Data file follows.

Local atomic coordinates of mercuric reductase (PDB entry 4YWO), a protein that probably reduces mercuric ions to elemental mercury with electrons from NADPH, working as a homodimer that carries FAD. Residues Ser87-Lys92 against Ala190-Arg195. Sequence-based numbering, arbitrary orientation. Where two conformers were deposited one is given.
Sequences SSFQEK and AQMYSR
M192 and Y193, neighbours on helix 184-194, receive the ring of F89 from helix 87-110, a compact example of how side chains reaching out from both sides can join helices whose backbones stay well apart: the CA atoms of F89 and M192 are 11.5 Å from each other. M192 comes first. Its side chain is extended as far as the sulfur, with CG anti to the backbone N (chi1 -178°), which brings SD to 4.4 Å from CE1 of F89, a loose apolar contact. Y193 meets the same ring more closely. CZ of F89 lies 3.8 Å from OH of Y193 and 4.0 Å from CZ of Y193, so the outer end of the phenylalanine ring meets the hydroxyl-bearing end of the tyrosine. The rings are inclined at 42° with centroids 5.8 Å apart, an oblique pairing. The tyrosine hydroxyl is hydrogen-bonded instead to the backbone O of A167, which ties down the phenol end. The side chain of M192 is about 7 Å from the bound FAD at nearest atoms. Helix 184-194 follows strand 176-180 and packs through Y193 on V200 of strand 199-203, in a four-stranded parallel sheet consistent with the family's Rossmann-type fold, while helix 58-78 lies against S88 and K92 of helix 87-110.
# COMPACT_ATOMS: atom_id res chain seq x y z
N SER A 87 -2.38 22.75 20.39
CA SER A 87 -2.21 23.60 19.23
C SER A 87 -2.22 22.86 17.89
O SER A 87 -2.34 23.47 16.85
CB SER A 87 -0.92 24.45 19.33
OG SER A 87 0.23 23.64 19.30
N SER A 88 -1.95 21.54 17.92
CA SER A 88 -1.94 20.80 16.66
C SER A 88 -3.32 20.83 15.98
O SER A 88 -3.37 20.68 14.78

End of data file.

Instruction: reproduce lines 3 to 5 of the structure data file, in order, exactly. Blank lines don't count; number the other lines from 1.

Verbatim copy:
M192 and Y193, neighbours on helix 184-194, receive the ring of F89 from helix 87-110, a compact example of how side chains reaching out from both sides can join helices whose backbones stay well apart: the CA atoms of F89 and M192 are 11.5 Å from each other. M192 comes first. Its side chain is extended as far as the sulfur, with CG anti to the backbone N (chi1 -178°), which brings SD to 4.4 Å from CE1 of F89, a loose apolar contact. Y193 meets the same ring more closely. CZ of F89 lies 3.8 Å from OH of Y193 and 4.0 Å from CZ of Y193, so the outer end of the phenylalanine ring meets the hydroxyl-bearing end of the tyrosine. The rings are inclined at 42° with centroids 5.8 Å apart, an oblique pairing. The tyrosine hydroxyl is hydrogen-bonded instead to the backbone O of A167, which ties down the phenol end. The side chain of M192 is about 7 Å from the bound FAD at nearest atoms. Helix 184-194 follows strand 176-180 and packs through Y193 on V200 of strand 199-203, in a four-stranded parallel sheet consistent with the family's Rossmann-type fold, while helix 58-78 lies against S88 and K92 of helix 87-110.
# COMPACT_ATOMS: atom_id res chain seq x y z
N SER A 87 -2.38 22.75 20.39